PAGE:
Review: New Line's 'Hands On A Hardbody' Puts More than Four on the Floor
Henry David Thoreau once said, “The mass of men lead lives of quiet desperation.” That’s certainly true of the characters in “Hands on a Hardbody,” the wildly entertaining musical currently playing at New Line Theatre. Based on the true story of a contest held in Plainview, Texas, where a lucky few get the opportunity to win a new hardbody truck by seeing who can keep their hands on it the longest in a contest that stretches on for days rather than hours. Participants drop out one by one, often due to health concerns or emotional necessity. The contest might be seen as a metaphor for life: He who remains standing the longest, wins. There is nothing to lose by playing (except your sanity), but everything to gain.
Each of the contestants is down on their luck in some way (which explains their willingness to participate in the ultimately grueling competition), and the truck represents to each so much more than a simple set of wheels. For one contestant, it’s her children’s education; for another, it represents the fulfillment of his lifelong dream to drive to LA to be a stunt man. Still another sees the truck as recovering from abandonment by his wife (who took the truck he won in the same contest a couple of years previous). As the play progresses, the audience learns about each character through their interactions with the other contestants and their songs.
The tender and often funny show comes off as the little show that could. There is nothing huge about it, except it’s packed with emotion and originality, and is a true treat for seasoned or new theater goers alike. Even the cynical will enjoy it. The clever show comes courtesy of Pulitzer Prize-winning playwright Doug Wright with music by Tony nominees Trey Anastasio (from the jam band Phish) with sublimely clever lyrics by Amanda Green (“High Fidelity,” “Bring it On)”, who has perhaps coined the best rhyme in musical theater with “turnip” and “burn up.” The songs cover a vast array of styles, including country, rock, pop, R&B, gospel, and rockabilly without a clunker in the bunch. The orchestra is exemplary, led by conductor Sue Goldford.
The acting is top notch throughout. Todd Schaefer, Alison Helmer, Jeffrey Wright, Anna Skidis, Luke Steingruby, Ryan Foizey, Marcy Wiegert, Cindy Duggan, Keith Thompson, Margeau Baue Steinau, Mike Dowdy and Taylor Pietz, Reynaldo Arceno, Marshall Jennings and Zachary Allen Farmer each create believable characters in whom the audience invests and all the songs are sung with deep emotion and complete commitment.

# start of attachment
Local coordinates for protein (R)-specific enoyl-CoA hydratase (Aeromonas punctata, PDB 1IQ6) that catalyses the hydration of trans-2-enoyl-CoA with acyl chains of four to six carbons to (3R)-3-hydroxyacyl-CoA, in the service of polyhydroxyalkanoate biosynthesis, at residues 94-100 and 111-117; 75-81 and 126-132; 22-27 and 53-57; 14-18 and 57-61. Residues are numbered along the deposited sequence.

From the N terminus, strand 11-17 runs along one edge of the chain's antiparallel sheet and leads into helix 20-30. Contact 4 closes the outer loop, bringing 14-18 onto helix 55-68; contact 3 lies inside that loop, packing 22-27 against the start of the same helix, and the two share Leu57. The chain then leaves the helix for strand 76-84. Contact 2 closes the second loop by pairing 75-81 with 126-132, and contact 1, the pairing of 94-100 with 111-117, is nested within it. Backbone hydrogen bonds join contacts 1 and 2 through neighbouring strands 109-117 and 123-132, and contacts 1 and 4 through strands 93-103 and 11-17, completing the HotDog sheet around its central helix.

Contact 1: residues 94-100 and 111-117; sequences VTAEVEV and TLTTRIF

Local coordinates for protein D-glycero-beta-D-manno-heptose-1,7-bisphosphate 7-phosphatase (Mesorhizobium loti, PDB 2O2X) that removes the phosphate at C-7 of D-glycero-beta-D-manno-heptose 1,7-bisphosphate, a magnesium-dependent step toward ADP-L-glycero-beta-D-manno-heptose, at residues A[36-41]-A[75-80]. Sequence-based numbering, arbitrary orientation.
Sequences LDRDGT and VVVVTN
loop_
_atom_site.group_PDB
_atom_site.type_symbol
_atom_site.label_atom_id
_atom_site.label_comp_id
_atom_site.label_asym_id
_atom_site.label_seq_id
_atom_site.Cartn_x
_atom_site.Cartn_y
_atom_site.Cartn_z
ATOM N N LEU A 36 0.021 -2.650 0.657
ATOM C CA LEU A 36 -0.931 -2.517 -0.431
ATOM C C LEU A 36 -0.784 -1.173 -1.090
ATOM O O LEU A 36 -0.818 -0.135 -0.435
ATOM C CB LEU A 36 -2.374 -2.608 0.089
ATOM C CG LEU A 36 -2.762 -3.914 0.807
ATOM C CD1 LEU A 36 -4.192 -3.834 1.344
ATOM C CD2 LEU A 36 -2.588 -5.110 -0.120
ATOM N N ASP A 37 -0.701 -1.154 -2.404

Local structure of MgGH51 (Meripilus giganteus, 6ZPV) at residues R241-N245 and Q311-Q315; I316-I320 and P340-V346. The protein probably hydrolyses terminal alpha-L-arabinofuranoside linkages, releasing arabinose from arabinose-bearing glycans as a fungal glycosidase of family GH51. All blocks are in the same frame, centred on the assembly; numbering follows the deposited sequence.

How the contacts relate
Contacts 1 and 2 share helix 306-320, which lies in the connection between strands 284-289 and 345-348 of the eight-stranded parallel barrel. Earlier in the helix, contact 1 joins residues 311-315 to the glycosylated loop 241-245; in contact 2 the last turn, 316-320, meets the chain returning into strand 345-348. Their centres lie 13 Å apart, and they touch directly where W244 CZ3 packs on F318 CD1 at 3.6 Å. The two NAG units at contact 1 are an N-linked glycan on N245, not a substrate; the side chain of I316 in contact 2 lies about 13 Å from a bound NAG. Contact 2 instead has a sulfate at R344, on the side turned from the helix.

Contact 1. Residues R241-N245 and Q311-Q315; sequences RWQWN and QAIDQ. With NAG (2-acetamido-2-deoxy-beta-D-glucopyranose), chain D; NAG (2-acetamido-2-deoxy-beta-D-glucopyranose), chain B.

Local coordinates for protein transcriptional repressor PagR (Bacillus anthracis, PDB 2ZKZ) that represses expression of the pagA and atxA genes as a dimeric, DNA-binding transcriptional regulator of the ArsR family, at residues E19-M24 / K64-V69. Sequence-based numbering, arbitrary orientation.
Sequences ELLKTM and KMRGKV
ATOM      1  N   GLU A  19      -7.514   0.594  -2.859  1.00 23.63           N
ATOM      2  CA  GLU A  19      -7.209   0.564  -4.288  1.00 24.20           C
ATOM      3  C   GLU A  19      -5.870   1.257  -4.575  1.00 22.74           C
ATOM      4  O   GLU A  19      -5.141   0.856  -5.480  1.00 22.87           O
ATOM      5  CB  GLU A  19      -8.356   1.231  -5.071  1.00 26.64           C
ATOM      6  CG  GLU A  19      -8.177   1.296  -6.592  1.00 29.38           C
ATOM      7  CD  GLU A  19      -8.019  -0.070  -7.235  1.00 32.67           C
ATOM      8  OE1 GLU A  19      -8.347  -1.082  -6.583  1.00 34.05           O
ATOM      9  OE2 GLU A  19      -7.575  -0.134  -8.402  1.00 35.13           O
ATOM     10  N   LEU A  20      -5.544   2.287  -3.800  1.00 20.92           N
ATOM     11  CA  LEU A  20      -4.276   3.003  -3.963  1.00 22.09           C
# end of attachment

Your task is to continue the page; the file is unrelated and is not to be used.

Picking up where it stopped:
There are many highlights that could be mentioned—like Anna Skidis’ long and hilarious laughing fit, or how she sung the dickens out of the show’s only gospel number, “Joy of the Lord.”; or pretty much any of the individual song performances, like Todd Schaefer as the oldest contestant singing, “Used to Be,” his lament about the changing world; or the terrific “Born in Laredo,” Reynaldo Arceno’s defiant response to being considered a foreigner—but there isn’t room for them all.
Ditto the performances. We could go on about how snake-in-the-grass Jeffrey Wright brilliantly underplayed a scene to maximum comic effect; or comment on Marshall Jennings’ easy likability; or everything Taylor Pietz does; or maybe how upstage, scene-stealing Zachary Allen Farmer conducts the “how many bites does it take to eat a corndog” experiment (the answer is two—it takes two bites to eat a corndog), but we won’t. Suffice it to say there are many things to like about the performances in this production
Director Scott Miller keeps the pacing just right, and handles the conundrum of how to get people in the right place for scenes when they are glued to a truck, without the benefit of a turntable. The cohesiveness and overall quality of everything about it is a testament to his directing. And all that needs to be said about Rob Lippert’s set is that on the stage of the second floor theater, there is a shiny, new truck. You’ll want to get your hands on it.
It’s bizarre that the show managed to last only 28 performances on Broadway, in spite of racking up nine Drama Desk Award nominations. Perhaps this clever and heartfelt show—that treats its characters with the utmost respect—never belonged on the Great White Way. It definitely belongs at New Line.
“Hands On A Hardbody” continues at New Line Theatre through June 21. For tickets and information visit the New Line website or call 314-773-6526.